Cloud adoption has created so many positive outcomes for the FinServ industry, helping to make infrastructure more cost-effective and enabling a stronger customer experience with platforms that can scale up and down on demand. But is security keeping up with cloud adoption? The benefits of the cloud are innumerable, but so is the responsibility to plan, build, test and run new cyber resilience strategies to ensure that what is built for the cloud is also secured for the cloud. The same investment in innovative thinking that is expected for cloud platforms should also be applied to the security that protects them.
Building a Successful Cyber Resilience Strategy
A successful cyber resilience strategy outlines a four-step approach that aligns with a company’s digital transformation strategy overall. Plan, build test and run your security programs while executing business initiatives, addressing a layer of new security needs as you evolve. When beginning to plan (step one), keep these things in mind:
- A new environment requires a new security strategy. Applying the same security strategy you had on-premise to your cloud environment is a recipe for disaster in the age of the cloud. Whether migrating to the public cloud or building a private cloud environment, don’t skimp on strategy. Create policies to define what “good” looks like and gain consensus on security fundamentals before making the move to the cloud.
- Fact verses fiction in threat protection, and detection gaps with continuous testing. Much like you would test an app before it becomes available to the public, test your security before it goes live. Using an in-house red team or third-party partner, take vulnerability discovery seriously. Expect to find issues at the beginning; this is normal. You’ll be more cost-effective and confident as you take advantage of the benefits cloud products and solutions can offer your business.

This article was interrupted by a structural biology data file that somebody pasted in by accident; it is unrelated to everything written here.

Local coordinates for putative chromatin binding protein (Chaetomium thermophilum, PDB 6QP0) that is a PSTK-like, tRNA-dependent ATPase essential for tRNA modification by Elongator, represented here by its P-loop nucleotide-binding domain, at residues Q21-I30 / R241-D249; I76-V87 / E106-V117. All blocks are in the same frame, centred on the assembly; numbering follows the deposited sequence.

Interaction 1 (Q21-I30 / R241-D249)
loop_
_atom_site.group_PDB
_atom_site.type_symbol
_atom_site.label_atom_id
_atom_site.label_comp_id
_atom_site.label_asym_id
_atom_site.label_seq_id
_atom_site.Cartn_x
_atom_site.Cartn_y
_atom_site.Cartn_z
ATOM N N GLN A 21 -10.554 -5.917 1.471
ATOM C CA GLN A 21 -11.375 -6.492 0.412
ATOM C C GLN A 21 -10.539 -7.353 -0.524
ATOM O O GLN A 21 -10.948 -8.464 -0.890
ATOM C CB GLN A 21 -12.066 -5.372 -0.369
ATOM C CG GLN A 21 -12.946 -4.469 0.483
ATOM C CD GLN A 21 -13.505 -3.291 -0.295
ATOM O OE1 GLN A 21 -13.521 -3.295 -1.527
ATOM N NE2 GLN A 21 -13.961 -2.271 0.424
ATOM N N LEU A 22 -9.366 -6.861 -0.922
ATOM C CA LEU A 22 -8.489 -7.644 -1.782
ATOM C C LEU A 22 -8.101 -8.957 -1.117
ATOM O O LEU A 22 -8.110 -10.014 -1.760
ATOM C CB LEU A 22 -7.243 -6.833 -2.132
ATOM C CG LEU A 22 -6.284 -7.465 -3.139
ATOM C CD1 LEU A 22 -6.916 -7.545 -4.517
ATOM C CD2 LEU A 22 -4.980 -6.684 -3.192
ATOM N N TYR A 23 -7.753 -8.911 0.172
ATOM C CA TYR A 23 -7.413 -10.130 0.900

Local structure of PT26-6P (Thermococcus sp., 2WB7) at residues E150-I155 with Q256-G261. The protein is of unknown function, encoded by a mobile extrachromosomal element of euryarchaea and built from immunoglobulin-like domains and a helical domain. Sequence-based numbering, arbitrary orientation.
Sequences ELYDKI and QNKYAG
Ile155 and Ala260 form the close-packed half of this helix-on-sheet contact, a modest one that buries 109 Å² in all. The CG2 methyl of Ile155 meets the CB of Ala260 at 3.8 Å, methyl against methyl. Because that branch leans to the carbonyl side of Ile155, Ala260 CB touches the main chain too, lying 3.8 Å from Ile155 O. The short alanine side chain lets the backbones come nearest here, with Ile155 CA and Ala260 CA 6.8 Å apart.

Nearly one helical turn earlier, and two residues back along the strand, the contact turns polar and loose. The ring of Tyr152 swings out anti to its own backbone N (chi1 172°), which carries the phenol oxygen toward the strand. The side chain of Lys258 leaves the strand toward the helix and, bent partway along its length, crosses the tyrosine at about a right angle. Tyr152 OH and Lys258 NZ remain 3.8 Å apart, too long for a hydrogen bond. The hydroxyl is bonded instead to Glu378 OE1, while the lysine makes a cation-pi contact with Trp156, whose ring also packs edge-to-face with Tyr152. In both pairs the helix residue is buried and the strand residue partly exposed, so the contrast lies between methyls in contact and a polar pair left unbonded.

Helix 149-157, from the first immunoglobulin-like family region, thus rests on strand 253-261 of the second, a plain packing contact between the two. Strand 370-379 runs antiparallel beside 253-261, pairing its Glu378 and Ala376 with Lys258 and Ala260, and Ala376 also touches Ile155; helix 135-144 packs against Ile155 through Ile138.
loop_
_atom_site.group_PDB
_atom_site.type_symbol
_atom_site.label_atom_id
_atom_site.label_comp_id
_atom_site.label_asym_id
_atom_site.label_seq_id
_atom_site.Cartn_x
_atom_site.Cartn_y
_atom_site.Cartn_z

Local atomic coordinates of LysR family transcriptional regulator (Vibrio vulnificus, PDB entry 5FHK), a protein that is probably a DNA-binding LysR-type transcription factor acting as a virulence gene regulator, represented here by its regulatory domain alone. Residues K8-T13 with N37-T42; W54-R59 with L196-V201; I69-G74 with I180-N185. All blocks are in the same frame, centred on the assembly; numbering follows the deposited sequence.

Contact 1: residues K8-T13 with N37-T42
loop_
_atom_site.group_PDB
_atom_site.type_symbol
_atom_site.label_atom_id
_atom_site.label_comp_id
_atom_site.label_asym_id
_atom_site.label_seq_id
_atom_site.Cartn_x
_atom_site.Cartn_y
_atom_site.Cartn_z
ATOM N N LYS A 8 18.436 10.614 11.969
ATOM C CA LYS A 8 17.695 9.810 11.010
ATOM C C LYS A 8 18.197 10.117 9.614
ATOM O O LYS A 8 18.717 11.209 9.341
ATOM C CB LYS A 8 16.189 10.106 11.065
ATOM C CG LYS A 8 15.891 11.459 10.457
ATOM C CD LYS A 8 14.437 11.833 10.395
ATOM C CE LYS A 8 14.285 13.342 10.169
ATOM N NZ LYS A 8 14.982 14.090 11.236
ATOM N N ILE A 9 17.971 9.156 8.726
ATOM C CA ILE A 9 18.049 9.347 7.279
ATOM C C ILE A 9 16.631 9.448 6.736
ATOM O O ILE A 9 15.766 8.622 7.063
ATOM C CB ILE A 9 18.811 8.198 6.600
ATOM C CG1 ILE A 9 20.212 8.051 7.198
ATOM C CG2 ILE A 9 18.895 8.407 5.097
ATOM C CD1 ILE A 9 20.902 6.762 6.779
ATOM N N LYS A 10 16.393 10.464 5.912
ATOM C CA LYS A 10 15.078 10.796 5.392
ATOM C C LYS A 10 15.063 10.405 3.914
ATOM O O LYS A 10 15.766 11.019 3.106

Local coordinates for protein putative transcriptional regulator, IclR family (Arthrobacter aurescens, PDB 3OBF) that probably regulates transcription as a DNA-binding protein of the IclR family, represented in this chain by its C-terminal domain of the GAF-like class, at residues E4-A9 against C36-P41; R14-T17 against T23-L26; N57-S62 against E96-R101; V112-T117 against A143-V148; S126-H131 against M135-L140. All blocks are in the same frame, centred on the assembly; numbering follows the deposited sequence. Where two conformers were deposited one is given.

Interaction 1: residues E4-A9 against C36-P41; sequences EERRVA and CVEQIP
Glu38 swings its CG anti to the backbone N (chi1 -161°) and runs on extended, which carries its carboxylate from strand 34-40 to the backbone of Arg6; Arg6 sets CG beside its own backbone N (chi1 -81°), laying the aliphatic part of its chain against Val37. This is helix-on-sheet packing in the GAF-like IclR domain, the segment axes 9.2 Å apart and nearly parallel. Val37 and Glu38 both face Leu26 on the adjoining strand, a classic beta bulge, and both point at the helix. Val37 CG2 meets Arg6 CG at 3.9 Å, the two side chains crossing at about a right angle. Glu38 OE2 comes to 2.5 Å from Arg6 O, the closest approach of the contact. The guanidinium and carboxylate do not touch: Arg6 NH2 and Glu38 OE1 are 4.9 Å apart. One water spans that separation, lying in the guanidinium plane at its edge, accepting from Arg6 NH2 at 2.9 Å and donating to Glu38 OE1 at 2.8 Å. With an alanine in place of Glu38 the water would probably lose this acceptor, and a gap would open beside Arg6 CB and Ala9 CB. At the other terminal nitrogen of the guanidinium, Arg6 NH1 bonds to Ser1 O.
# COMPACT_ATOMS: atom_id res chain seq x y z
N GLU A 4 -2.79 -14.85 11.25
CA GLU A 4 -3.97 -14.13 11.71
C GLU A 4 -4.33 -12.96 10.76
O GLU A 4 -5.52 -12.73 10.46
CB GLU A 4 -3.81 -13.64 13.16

- Remember, AI and machine learning does not replace cognitive thinking. AI and machine learning is a huge part of forward-thinking business solutions for FinServ companies, but it does not replace human beings’ roles today in applying AI to cyber. Too often, AI and machine learning arrive as an over-promised, under-delivered “easy” button. These technologies applied to bad rules and poorly developed security strategies won’t produce positive outcomes. Human ingenuity is more valuable than ever in cybersecurity, and supervised machine learning ensures you are getting the best of both worlds.
Looking Ahead: Redefining the Separation Between Physical, Digital and Human Security & Risk Resilience
Security strategy today must take into consideration more than network infrastructure hygiene. Perhaps counterintuitively, greater access to cloud and technological innovation has also reinforced the need to think critically about advanced physical security and identity management. Making sure the right access permissions are being enabled has an impact on a company’s overall security posture. When traditional forensic and personnel insights are connected to other alerts within a cyber defense center, threat intelligence investments can be applied across traditionally isolated data. With inside threats on the rise, risk resilience teams need to work more closely with physical security teams so that companies can see the big picture.
Regardless of an organization’s commitment to security excellence, the speed of change that comes with digital transformation adds stress to even the most risk-resilient business. Adopting technology fast enough to keep pace with consumer demands – without risk analysis becoming a roadblock to innovation – is a negotiation security leaders must master as they rise to the challenges of our day. For FinServ companies, both large and small, the search for protection from attacks continues. A strong cyber resilience strategy positions them to see looming threats more clearly so that they can respond and contain them swiftly to avoid negative impacts.